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Video proves record not broken, but officials won’t change it

Cameron Smith
Prep Rally

For eight months, Broughton (N.C.) High quarterback Will Cooper has been able to call himself the all-time single-game passing-yards record holder for the state of North Carolina. Now, months after Cooper's 600-yard game, it turns out he might not have thrown for 600 yards after all … and that the record which has been in his name since October may not actually be his.

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Broughton quarterback Will Cooper

Broughton quarterback Will Cooper

In an in-depth, play-by-play video study of Cooper's performance against Wakefield (N.C.) High (in a 45-42 Broughton loss), the News & Observer broke down each and every Broughton offensive snap, eventually concluding that a whopping six plays that were originally counted as pass plays actually should have been recorded as rushing plays.

Those six plays accounted for a total of only 15 yards, but those 15 yards dropped Cooper's single-game mark into a tie for the state record … with former Charlotte (N.C.) Independence High superstar and Florida Gators national champion Chris Leak.

"[Losing the personal record] would disappoint me a little bit, but I still feel like I had a good game," Cooper told the News & Observer. "Chris Leak was an amazing quarterback. I have no idea how I got past him."

The entire episode began when a News & Observer reporter asked Wakefield coach J.D. Dinwiddie to comment on the record, with Dinwiddie responding that his team's stats didn't find Cooper's total to be record-breaking at all.

That sparked the video review which, the paper has now determined, show Cooper's totals as matching the previous mark set by Leak. The only video used in the paper's review of the record was a game film procured from Broughton coach Chris Martin.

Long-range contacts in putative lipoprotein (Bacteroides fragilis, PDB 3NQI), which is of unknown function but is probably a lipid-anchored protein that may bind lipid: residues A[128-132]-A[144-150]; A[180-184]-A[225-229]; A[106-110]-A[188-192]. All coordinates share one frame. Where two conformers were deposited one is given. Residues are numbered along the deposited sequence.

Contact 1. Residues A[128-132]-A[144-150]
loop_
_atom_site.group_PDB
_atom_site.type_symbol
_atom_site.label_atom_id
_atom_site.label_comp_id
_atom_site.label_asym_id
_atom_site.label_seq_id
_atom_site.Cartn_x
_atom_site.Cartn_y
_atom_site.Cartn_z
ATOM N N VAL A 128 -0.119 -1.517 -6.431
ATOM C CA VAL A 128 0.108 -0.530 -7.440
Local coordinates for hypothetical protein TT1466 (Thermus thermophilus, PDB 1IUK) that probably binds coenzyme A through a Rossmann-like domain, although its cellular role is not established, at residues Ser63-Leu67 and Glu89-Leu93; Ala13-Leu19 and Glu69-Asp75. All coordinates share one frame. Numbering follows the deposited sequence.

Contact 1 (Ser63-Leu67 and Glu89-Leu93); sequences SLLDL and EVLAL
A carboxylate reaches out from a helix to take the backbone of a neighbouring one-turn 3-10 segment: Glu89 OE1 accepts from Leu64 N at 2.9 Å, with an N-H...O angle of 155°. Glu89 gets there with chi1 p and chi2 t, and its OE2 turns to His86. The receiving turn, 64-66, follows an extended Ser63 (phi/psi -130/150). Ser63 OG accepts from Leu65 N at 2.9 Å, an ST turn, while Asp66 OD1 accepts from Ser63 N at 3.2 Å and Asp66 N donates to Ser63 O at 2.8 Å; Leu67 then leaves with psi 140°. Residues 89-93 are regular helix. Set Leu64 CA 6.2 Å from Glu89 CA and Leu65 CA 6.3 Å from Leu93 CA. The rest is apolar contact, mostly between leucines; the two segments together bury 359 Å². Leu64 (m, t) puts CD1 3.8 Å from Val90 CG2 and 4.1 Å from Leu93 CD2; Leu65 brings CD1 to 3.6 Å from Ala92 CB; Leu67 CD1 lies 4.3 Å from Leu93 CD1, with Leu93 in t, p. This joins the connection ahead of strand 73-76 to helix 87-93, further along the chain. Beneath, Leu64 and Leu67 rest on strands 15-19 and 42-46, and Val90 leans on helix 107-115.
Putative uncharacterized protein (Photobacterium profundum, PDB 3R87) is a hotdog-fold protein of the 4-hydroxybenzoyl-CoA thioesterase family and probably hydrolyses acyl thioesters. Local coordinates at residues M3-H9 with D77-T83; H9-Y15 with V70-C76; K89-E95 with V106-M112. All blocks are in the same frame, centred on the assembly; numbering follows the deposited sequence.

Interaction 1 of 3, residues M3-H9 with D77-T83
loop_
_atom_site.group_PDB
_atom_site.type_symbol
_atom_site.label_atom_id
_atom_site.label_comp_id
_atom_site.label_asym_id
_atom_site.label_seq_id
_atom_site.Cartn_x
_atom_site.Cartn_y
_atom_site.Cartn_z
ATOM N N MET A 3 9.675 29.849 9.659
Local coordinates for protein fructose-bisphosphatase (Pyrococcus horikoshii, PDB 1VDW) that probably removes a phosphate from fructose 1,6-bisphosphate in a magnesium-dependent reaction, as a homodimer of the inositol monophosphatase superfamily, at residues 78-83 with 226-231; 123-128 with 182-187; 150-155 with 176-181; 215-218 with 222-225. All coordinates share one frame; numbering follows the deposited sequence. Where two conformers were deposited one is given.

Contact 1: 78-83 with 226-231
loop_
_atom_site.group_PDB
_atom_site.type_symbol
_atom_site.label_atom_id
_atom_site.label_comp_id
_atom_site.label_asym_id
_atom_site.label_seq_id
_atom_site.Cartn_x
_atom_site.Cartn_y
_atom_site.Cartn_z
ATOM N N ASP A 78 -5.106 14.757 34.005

While the News & Observer seems to have definitive proof that Cooper did not, in fact, break the state record, the North Carolina High School Athletics Association is refusing to watch video footage of the plays in question, instead insisting that Broughton's 600-yard game is an accurate state record. More incredible still, NCHSAA associate commissioner admits that he never actually watched the full game film that was submitted with the application for Broughton's mark to be an official record, instead turning it off after watching "most of the first quarter."

"I couldn't possibly go through the tape," he said.

As one might imagine, the lack of official accountability regarding an all-time state mark has left many fans in North Carolina -- and officials in other states -- both bewildered and perturbed.

"If you don't have integrity with records, don't have records," Kentucky High School Athletic Association commissioner Julian Tackett told the News & Observer.

As for Cooper himself, he's left with the awkward chore of responding to classmates and other football officials who routinely ask him about his state-record game. All he can say now is that he isn't sure if he broke Leak's mark after all.

"Well," the News & Observer reported Cooper tells those who ask, "I might not have broken it after all. There's been a debate."

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